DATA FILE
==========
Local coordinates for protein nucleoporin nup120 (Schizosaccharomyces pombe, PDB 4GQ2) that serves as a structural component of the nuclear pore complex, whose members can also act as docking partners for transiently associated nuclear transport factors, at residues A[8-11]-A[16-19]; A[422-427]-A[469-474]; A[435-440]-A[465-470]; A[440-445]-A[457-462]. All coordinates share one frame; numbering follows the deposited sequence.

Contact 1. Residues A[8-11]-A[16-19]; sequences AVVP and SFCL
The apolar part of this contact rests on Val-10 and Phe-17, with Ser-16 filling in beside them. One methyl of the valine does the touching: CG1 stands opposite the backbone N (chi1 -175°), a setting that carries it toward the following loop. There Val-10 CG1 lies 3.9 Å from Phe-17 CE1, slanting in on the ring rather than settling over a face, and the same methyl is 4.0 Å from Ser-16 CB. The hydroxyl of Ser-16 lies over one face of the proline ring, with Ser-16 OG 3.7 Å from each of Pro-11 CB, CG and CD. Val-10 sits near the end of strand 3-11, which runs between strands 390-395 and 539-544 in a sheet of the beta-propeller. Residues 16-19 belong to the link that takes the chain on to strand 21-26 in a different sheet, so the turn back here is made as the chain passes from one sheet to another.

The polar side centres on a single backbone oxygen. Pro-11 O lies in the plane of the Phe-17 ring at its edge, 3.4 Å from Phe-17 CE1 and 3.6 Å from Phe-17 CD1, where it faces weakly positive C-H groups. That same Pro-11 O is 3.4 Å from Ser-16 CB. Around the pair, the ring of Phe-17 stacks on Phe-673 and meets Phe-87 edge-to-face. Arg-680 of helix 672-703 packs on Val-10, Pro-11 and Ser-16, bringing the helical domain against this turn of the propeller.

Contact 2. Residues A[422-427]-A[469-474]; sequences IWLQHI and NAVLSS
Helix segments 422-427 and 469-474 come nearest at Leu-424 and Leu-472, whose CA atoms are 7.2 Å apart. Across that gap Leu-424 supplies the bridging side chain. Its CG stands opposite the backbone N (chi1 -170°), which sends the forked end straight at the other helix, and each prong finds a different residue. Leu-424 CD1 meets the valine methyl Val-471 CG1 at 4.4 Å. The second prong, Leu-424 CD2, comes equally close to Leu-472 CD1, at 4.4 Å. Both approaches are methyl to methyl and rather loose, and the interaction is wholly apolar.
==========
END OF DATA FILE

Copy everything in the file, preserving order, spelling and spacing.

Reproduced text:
Local coordinates for protein nucleoporin nup120 (Schizosaccharomyces pombe, PDB 4GQ2) that serves as a structural component of the nuclear pore complex, whose members can also act as docking partners for transiently associated nuclear transport factors, at residues A[8-11]-A[16-19]; A[422-427]-A[469-474]; A[435-440]-A[465-470]; A[440-445]-A[457-462]. All coordinates share one frame; numbering follows the deposited sequence.

Contact 1. Residues A[8-11]-A[16-19]; sequences AVVP and SFCL
The apolar part of this contact rests on Val-10 and Phe-17, with Ser-16 filling in beside them. One methyl of the valine does the touching: CG1 stands opposite the backbone N (chi1 -175°), a setting that carries it toward the following loop. There Val-10 CG1 lies 3.9 Å from Phe-17 CE1, slanting in on the ring rather than settling over a face, and the same methyl is 4.0 Å from Ser-16 CB. The hydroxyl of Ser-16 lies over one face of the proline ring, with Ser-16 OG 3.7 Å from each of Pro-11 CB, CG and CD. Val-10 sits near the end of strand 3-11, which runs between strands 390-395 and 539-544 in a sheet of the beta-propeller. Residues 16-19 belong to the link that takes the chain on to strand 21-26 in a different sheet, so the turn back here is made as the chain passes from one sheet to another.

The polar side centres on a single backbone oxygen. Pro-11 O lies in the plane of the Phe-17 ring at its edge, 3.4 Å from Phe-17 CE1 and 3.6 Å from Phe-17 CD1, where it faces weakly positive C-H groups. That same Pro-11 O is 3.4 Å from Ser-16 CB. Around the pair, the ring of Phe-17 stacks on Phe-673 and meets Phe-87 edge-to-face. Arg-680 of helix 672-703 packs on Val-10, Pro-11 and Ser-16, bringing the helical domain against this turn of the propeller.

Contact 2. Residues A[422-427]-A[469-474]; sequences IWLQHI and NAVLSS
Helix segments 422-427 and 469-474 come nearest at Leu-424 and Leu-472, whose CA atoms are 7.2 Å apart. Across that gap Leu-424 supplies the bridging side chain. Its CG stands opposite the backbone N (chi1 -170°), which sends the forked end straight at the other helix, and each prong finds a different residue. Leu-424 CD1 meets the valine methyl Val-471 CG1 at 4.4 Å. The second prong, Leu-424 CD2, comes equally close to Leu-472 CD1, at 4.4 Å. Both approaches are methyl to methyl and rather loose, and the interaction is wholly apolar.